The United States is in the preliminary stage of virtual currency adoption in the banking section. BNY Melon, one of the oldest banks in the world, announced it would begin working towards holding Bitcoin for users. Additionally, several banks have patents for custodial service mechanism for virtual assets. Many banks use virtual currencies for payment settlement or contract with a third party that provides this service. Overall, the banking sector is on the cusp of widespread adoption.
4.2 What impact could mainstream adoption of virtual currencies have on the ability to control inflation in your jurisdiction?
Virtual currencies are increasingly viewed as a hedge against inflation. Many institutions are acquiring Bitcoin as a hedge against inflation. MicroStrategy and Tesla are prime examples of a hedge by purchasing large amounts of Bitcoin. Mainstream adoption will propel Bitcoin even higher in terms of its ability to hedge against inflation.
4.3 What other implications could the mainstream adoption of virtual currencies have for the banking system in your jurisdiction (eg, with respect to payment services)?
Payment processing will become faster and cheaper. Settlement payments using virtual currencies, such as stablecoins, will drastically change settlement processes and create a faster process. The heavy costs of cross-border payment settlements will virtually disappear. Additionally, banks will no longer have justification for long processing waits for customers. Overall, the entire payment ecosystem will increase in speed.
4.4 Regarding decentralised finance, do the banking regulations in your jurisdiction apply to loans of virtual currencies or interest-bearing deposits of virtual currencies? Does this vary depending on whether stablecoins are loaned or deposited?
There is scant regulatory clarity regarding decentralised finance in the United States. We do not expect significant clarity in this industry for several years. The banking regulations provide little to no clarity regarding decentralised loans or interest-bearing deposits. However, the traditional loan regulations will most likely be used as the standard moving forward until new standards are set.
Ownership is the most significant factor regarding virtual currencies in banking. As a result, where a virtual currency is loaned or deposited, this will affect the responsibilities of third-party service providers. Many platforms run into issues where they attempt to claim no responsibility when in fact they had control over the virtual assets. Margin lending is a prime example. Control of the virtual currency and the wallet are the two most important factors that the regulations consider when determining culpability.
5.1 Is blockchain technology in itself regulated in your jurisdiction and what specific legal issues are associated with its use?
Technically no. The United States has no blockchain-specific regulation. That said, a plethora of precedent regarding online technologies does apply. However, as blockchain is a novel technology, any regulation would be hard pressed to incorporate all capabilities and use cases.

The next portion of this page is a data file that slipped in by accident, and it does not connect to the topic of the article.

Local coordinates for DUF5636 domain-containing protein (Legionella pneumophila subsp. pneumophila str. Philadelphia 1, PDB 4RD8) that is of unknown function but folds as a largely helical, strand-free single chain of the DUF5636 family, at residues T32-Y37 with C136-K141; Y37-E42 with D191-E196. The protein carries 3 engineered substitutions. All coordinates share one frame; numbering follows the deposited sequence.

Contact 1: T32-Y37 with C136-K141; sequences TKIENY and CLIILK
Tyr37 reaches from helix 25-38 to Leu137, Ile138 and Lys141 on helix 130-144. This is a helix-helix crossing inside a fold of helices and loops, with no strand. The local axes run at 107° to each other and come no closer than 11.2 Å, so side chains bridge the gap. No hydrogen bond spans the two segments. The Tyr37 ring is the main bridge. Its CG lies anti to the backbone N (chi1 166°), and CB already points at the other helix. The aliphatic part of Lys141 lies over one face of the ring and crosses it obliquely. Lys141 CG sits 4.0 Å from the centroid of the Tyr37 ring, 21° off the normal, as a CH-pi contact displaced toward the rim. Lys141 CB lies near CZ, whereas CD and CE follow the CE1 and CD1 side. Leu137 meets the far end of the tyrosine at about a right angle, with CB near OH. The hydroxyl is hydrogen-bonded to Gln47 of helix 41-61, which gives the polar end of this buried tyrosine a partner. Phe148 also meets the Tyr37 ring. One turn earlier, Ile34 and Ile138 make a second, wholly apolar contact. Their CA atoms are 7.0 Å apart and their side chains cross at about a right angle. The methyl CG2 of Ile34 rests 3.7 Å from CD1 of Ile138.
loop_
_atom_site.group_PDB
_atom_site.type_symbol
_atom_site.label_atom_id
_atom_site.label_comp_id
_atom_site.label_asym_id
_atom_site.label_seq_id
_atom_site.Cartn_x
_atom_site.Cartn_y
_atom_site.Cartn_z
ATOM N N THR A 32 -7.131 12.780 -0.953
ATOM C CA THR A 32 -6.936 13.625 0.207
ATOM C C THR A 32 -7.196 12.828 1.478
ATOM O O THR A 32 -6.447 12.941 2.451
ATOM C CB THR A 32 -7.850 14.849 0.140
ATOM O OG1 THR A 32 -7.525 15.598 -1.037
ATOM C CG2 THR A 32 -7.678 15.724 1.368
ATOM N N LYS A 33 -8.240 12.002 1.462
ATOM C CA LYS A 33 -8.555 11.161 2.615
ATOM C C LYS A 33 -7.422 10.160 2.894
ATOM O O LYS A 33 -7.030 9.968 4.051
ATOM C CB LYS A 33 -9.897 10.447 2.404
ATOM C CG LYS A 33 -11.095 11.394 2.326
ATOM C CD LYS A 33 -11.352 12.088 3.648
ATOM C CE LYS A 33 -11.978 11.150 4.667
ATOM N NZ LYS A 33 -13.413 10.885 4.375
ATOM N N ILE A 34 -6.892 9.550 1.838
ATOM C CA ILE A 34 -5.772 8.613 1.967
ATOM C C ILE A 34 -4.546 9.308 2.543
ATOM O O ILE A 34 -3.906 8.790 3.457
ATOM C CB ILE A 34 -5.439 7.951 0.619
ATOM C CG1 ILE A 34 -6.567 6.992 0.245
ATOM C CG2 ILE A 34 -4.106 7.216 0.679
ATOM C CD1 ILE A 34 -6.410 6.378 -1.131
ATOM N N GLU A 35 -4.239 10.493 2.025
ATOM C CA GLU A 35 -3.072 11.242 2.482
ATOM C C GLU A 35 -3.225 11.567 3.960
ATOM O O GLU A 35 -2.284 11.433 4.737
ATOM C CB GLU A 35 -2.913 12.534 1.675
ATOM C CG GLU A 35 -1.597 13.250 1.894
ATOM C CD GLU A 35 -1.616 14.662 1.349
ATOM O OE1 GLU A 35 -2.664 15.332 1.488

Legal issues arise when entities or individuals build applications via blockchain and use those applications. For example, software developers may run into legal issues where they create a platform that allows for decentralised transactions that are illegal. The nexus between the developer and the platform will depend on the developer's actions.
5.2 What other implications could the mainstream adoption of virtual currencies have from a technological perspective?
Outside of changing the financial sector, asset ownership and distribution will drastically change. The way that traditional assets, such as real estate, are owned will become far more digitally focused. As more adoption occurs, more use cases and applications will arise through tokenomics which will move away from traditional financial structures that typically deal with users and providers. Entities that operate as middle service providers will need to revaluate their business models due to the ability for certain virtual currencies to connect peer-to-peer or direct business-to-business. Custodial services embedded in blockchain will continually change the way that assets change ownership.
6 Data security and cybersecurity
6.1 What is the applicable data protection regime in your jurisdiction and what specific implications does this have for virtual currencies?
There is no single principal data protection law in the United States. Generally, the US Federal Trade Commission (FTC) has the ability to bring enforcement actions to protect consumers against unfair or deceptive practices and to enforce federal privacy and data protection regulations.
Generally, virtual currencies present benefits and challenges to the FTC. On the one hand, virtual currencies create more transparency due to distributed ledger technology. However, there are use cases that allow users to circumvent regulators, making it difficult to carry out enforcement.
6.2 What is the applicable cybersecurity regime in your jurisdiction and what specific implications does this have for virtual currencies?
The three main cybersecurity regulations are: